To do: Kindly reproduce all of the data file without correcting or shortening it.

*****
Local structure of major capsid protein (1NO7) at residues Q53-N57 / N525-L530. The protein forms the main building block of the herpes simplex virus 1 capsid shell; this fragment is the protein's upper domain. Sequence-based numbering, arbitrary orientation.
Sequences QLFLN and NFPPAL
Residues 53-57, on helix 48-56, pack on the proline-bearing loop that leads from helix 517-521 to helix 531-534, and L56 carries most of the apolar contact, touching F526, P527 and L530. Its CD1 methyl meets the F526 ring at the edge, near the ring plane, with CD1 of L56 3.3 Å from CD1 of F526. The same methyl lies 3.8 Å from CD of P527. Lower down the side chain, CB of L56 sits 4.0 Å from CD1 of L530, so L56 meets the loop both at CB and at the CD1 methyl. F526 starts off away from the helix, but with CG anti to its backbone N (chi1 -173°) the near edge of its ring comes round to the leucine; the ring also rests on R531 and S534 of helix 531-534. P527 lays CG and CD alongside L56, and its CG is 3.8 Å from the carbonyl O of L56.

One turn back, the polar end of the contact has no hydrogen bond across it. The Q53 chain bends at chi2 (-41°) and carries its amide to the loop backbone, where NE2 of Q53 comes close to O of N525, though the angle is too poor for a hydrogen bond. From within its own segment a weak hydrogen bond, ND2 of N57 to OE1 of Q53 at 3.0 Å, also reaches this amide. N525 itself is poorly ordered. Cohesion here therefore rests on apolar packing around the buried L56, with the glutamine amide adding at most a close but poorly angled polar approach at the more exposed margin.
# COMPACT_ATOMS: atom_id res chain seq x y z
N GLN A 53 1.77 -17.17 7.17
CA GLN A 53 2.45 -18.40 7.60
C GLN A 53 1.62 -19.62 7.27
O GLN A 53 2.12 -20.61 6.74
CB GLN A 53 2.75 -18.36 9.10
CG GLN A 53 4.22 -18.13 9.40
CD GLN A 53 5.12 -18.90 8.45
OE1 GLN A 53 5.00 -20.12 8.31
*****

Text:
Local structure of major capsid protein (1NO7) at residues Q53-N57 / N525-L530. The protein forms the main building block of the herpes simplex virus 1 capsid shell; this fragment is the protein's upper domain. Sequence-based numbering, arbitrary orientation.
Sequences QLFLN and NFPPAL
Residues 53-57, on helix 48-56, pack on the proline-bearing loop that leads from helix 517-521 to helix 531-534, and L56 carries most of the apolar contact, touching F526, P527 and L530. Its CD1 methyl meets the F526 ring at the edge, near the ring plane, with CD1 of L56 3.3 Å from CD1 of F526. The same methyl lies 3.8 Å from CD of P527. Lower down the side chain, CB of L56 sits 4.0 Å from CD1 of L530, so L56 meets the loop both at CB and at the CD1 methyl. F526 starts off away from the helix, but with CG anti to its backbone N (chi1 -173°) the near edge of its ring comes round to the leucine; the ring also rests on R531 and S534 of helix 531-534. P527 lays CG and CD alongside L56, and its CG is 3.8 Å from the carbonyl O of L56.

One turn back, the polar end of the contact has no hydrogen bond across it. The Q53 chain bends at chi2 (-41°) and carries its amide to the loop backbone, where NE2 of Q53 comes close to O of N525, though the angle is too poor for a hydrogen bond. From within its own segment a weak hydrogen bond, ND2 of N57 to OE1 of Q53 at 3.0 Å, also reaches this amide. N525 itself is poorly ordered. Cohesion here therefore rests on apolar packing around the buried L56, with the glutamine amide adding at most a close but poorly angled polar approach at the more exposed margin.
# COMPACT_ATOMS: atom_id res chain seq x y z
N GLN A 53 1.77 -17.17 7.17
CA GLN A 53 2.45 -18.40 7.60
C GLN A 53 1.62 -19.62 7.27
O GLN A 53 2.12 -20.61 6.74
CB GLN A 53 2.75 -18.36 9.10
CG GLN A 53 4.22 -18.13 9.40
CD GLN A 53 5.12 -18.90 8.45
OE1 GLN A 53 5.00 -20.12 8.31